Earlier this year, Apple announced that it had hired an outside organization to investigate charges of forced overtime, child labor, and other miserable working conditions at the Chinese factories that make many of its i-toys. Then, just a few days ago, came a New York Times investigation into the low pay of American workers at the company's chain of snazzy retail stores.
For Apple customers with their heads buried in their iPads, the stories were a shock. But for environmental, labor, and other social responsibility advocates, the only new part was the publicity.
Veteran activists are constantly astounded --or cynical --at the way Apple has somehow been granted status as an "ethical" company.
And these two labor exposes only start to unpeel a bruised Apple that its acolytes don't really want to know about.
"Apple has a very current, leading-edge brand. So the consumer has always believed that the company must be environmentally and socially responsible as well," Wood Turner, the founding executive director of ClimateCounts, a nonprofit that rates businesses on their efforts to reduce carbon emissions, told me when I interviewed him for my new book Ethical Chic.
After all, Al Gore is on the board of directors. Gandhi endorsed the iPhone. (Or at least, Apple used Gandhi's image in its 1997 "Think Different" ad campaign.) And all the hippest, smartest, most socially concerned people you know probably have Macs and iPods, and they care about the environment.
But in reality, Turner said, Apple "hasn't been meeting the same bar that other companies in the [electronics] sector were."
That's right. When it comes to business ethics, Apple is a follower, not an innovator.
Consider the Chinese factories. To be even-handed, I should note that Dell, Hewlett-Packard and other electronics biggies also subcontract work to these places. Let's even give Apple credit for bringing in the Fair Labor Association to audit the conditions - although anti-sweatshop campaigners consider the FLA relatively weak, compared with other monitors.
However, where was Apple before this winter? Where was it, for instance, in 2004, when Dell, IBM, and HP formed the Electronic Industry Citizenship Coalition to write a code of conduct for overseas factories?
Conditions and pay are much better at corporate headquarters in Cupertino, of course. Still, Apple is the only major Silicon Valley denizen never to have been named one of Fortune's "100 Best Companies to Work for." Why not? It has the requisite volleyball court and sushi bar. The problem is that it also has micro-management and paranoia.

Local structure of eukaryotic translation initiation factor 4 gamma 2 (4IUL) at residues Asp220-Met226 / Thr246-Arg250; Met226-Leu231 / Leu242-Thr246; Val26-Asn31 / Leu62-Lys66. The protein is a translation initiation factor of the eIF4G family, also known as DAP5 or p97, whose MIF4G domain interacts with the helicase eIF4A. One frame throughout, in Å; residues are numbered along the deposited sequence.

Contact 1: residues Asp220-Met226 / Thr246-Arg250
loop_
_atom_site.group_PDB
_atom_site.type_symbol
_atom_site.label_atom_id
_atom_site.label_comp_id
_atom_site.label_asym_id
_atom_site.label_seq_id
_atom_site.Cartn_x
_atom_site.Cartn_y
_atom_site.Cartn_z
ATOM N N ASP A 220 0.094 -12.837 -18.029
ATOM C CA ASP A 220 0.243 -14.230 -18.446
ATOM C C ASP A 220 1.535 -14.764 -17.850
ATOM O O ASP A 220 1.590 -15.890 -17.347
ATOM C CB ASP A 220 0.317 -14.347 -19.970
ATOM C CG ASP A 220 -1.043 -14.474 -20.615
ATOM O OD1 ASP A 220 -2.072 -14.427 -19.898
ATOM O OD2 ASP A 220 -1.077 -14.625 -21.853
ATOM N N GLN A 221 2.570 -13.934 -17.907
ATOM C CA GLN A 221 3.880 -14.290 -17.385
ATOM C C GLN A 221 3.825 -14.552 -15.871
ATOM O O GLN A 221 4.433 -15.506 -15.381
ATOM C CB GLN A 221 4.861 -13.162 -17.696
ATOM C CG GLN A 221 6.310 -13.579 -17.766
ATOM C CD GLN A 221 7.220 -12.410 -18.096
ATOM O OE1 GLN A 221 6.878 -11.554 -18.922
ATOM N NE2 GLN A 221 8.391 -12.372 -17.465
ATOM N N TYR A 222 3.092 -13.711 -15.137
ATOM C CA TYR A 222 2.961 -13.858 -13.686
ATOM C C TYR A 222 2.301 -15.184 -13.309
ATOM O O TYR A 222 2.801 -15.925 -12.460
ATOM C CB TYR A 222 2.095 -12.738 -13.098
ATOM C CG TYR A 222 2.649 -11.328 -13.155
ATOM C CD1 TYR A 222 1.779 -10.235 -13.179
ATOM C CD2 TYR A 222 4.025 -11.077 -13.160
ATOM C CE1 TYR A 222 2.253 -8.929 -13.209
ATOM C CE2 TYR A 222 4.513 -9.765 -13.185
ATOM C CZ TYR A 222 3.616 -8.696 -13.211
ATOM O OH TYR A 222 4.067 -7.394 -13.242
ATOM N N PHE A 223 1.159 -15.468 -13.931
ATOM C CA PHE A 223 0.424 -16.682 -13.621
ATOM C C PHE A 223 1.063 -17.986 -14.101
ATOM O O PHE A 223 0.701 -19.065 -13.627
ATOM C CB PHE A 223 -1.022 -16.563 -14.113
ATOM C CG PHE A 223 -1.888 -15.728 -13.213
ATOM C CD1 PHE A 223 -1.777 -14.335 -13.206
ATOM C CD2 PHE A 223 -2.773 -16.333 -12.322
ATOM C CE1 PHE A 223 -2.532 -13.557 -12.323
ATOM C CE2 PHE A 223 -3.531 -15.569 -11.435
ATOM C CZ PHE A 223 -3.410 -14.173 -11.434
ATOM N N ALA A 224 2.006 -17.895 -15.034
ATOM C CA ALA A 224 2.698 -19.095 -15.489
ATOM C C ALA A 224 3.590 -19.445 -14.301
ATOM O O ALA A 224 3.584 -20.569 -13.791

Eco-activists are particularly annoyed at Apple's undeserved green halo. Although it has improved a lot in the last few years, the company still huddles at the bottom of its industry in the rankings of environmental groups like ClimateCounts; it didn't even make Newsweek's annual list of "100 Greenest Companies in America" until 2010, when it premiered some 60 spots behind Dell, HP, IBM, and Intel. Greenpeace targeted Apple in a consumer campaign in 2006. Socially responsible investors such as the Interfaith Center on Corporate Responsibility and As You Sow consider it a laggard in many areas, including recycling programs and disclosure of environmental goals. The company has refused to join Ceres, a big coalition of businesses that focuses on sustainability, or the Eco-Patent Commons, an organization formed in 2008 by IBM, Nokia, Sony, and other tech firms to share environmental ideas.
"Share"? "Join"? So not-Apple.
Apple's worst ethical sin, though, is its obsession with secrecy.
The anecdotes are so extreme that they're sometimes funny. (Journalist Daniel Lyons actually turned this into comedy in his 2007 satire Options). The phony packaging and black cloaks within Apple's own offices, to disguise the shapes of products under development. The banning of all titles published by John Wiley & Sons from Apple stores, because Jobs didn't like a particular 2005 Wiley book about him, iCon. The fact that almost every article or book about the company contains the sentence: Company officials refused to comment. (Yup, my book has that line, too. See page 84.)
But it's not funny. It's not funny when officials are so close-mouthed about the fatal illness of an iconic CEO who personifies the company, that they mislead investors who might well have sold their shares if they knew the CEO wouldn't survive much longer. It's not funny when a company sends the sheriff after a blogger who posted photos of a new iPhone before it was officially released.
Secrecy is not funny, because open information may be the most important ethical value of all.
Without information, how can consumers, investors, employees, neighbors, and activists know whether a company is spewing pollutants, hiring subcontractors that abuse workers, testing on animals, using dangerous chemicals, firing union organizers, and all the other qualities that contribute to the definition of social responsibility? Apple's secrecy has historically been the key factor dragging down its ratings at Greenpeace and ClimateCounts, for instance.
The new CEO, Timothy Cook, may be starting to get the message. Apple published the Fair Labor report on its Chinese factory, and its Greenpeace score has improved.
Perhaps, we should use our MacBooks and iPhones to contact Apple, over and over, and demand more information.
Fran Hawthorne is the author of the new book Ethical Chic: The Inside Story of the Companies We Think We Love.